Hispanic purchasing power won't be ignored, ask Herbalife
© Getty Images

The expanding Hispanic population in the United States sits at 57 million today and is expected to double by the year 2050. Hispanics are entering the workforce with better educations than in the past and at higher rates. The result has been increased purchasing power, estimated at $1.5 trillion per year.

This increased purchasing power has made the Hispanic community a target for corporate America. Unfortunately, some corporations and individuals look at the growing Latino purchasing power as an opportunity to exploit an unsuspecting population. Case in point, Herbalife’s pyramid scheme.

As has been previously reported, the Federal Trade Commission conducted an investigation into Herbalife’s multi-level marketing operation and determined that Herbalife’s business practice was unlawful. The agency’s complaint against Herbalife details a series of deceptive acts and practices, including establishing an unlawful pyramid program whereby a distributor’s compensation was based on the recruitment of other distributors, and deceiving consumers into believing they could earn substantial money selling diet supplements and personal care products.

Herbalife targeted the Hispanic population, according to Herbalife’s own records which documented Hispanics being responsible for up to 80 percent of the company’s sales. The League of United Latin American Citizens, or LULAC, along with multiple victims pushed back against Herbalife’s deceptive practices and helped bring the issue to the attention of the FTC. As a result of these efforts, the FTC conducted its investigation, filed its complaint and recently forced Herbalife to restructure its multi-level marketing operations and stop its deceptive practices.  In addition, Herbalife has been forced to pay $200 million to compensate consumers who suffered loss as result of its wrongful conduct.

The response to Herbalife’s wrongful conduct should be a lesson to all unscrupulous businessman. The Hispanic community will forcefully respond to any deceptive practices and organizations such as LULAC will continue to work to ensure that the Hispanic community is treated fairly.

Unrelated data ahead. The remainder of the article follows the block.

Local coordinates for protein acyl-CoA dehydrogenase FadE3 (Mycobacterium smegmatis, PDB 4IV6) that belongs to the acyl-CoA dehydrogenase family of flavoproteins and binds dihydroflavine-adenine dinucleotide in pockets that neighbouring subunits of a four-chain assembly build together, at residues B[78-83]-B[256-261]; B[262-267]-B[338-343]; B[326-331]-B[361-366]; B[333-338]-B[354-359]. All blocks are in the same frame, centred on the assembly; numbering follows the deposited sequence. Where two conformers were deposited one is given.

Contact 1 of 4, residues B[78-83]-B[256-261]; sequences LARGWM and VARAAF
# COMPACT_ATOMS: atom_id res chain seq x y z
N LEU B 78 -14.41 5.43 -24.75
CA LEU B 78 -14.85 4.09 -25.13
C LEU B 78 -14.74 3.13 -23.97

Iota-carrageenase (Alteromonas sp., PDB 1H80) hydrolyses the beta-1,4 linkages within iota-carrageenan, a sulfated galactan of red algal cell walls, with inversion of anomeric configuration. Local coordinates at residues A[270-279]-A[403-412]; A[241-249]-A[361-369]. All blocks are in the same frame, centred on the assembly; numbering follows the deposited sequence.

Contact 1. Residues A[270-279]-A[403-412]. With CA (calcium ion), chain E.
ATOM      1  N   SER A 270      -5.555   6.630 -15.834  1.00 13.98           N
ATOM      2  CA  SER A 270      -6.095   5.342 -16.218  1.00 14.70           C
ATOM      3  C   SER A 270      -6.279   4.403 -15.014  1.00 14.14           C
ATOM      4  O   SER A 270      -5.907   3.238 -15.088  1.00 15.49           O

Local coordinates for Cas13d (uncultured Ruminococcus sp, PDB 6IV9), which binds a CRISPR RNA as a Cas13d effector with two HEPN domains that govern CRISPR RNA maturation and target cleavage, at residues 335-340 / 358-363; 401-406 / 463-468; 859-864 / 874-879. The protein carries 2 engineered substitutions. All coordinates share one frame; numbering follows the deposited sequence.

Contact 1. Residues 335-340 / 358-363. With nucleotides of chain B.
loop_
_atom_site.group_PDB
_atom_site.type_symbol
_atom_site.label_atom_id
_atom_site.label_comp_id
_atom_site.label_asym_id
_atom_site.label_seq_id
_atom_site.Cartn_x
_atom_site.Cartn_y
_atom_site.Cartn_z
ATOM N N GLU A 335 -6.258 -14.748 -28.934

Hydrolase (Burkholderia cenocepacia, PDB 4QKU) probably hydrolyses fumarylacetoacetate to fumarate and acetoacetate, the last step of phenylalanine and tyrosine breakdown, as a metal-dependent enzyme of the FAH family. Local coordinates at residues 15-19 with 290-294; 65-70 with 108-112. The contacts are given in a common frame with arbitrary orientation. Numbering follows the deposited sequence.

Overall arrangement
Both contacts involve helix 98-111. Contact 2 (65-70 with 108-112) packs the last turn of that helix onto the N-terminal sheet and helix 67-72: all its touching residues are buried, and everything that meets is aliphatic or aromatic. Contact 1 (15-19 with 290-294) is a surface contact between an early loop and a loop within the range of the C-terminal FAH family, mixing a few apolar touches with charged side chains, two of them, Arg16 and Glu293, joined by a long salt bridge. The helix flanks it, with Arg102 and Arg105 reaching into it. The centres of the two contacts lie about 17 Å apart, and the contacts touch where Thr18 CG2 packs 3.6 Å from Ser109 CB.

It is important to note however, that LULAC’s effort to ensure the Hispanic community is being treated fairly goes well beyond responding to deceptive practices. In our view, corporate America must do more than

simply not violate the law as it tries to gain a share of the Hispanic community’s purchasing power.  LULAC calls upon these companies to engage in diverse hiring practices which include hiring people from the community and invest in the Latino population by supporting programs and initiatives which help the betterment of the community.

Taking such actions certainly constitutes giving back to a community which helps fuel corporate profits, but it’s also good business. Employing people from the Hispanic community and giving them a voice within the company will help ensure that the corporation fully understands the needs of the community and allow it to better develop products to meet those needs. Further, investing in programs and initiatives within the community raises a corporation’s profile and helps establish good will, which undoubtedly will help increase corporate sales.

LULAC will continue to fight against unscrupulous business practices and work with corporations in an effort to ensure that the Hispanic community is being treated fairly. In the end, we hope to make our increased purchasing power a win-win for the Hispanic community and corporate America.

Wilkes is the executive director of the League of Latin American Citizens, which advocates for the political, economic and educational rights of Hispanic Americas. Follow him on Twitter @BrentWilkes. Follow LULAC on Twitter @LULAC 


 

The views expressed by Contributors are their own and are not the views of The Hill.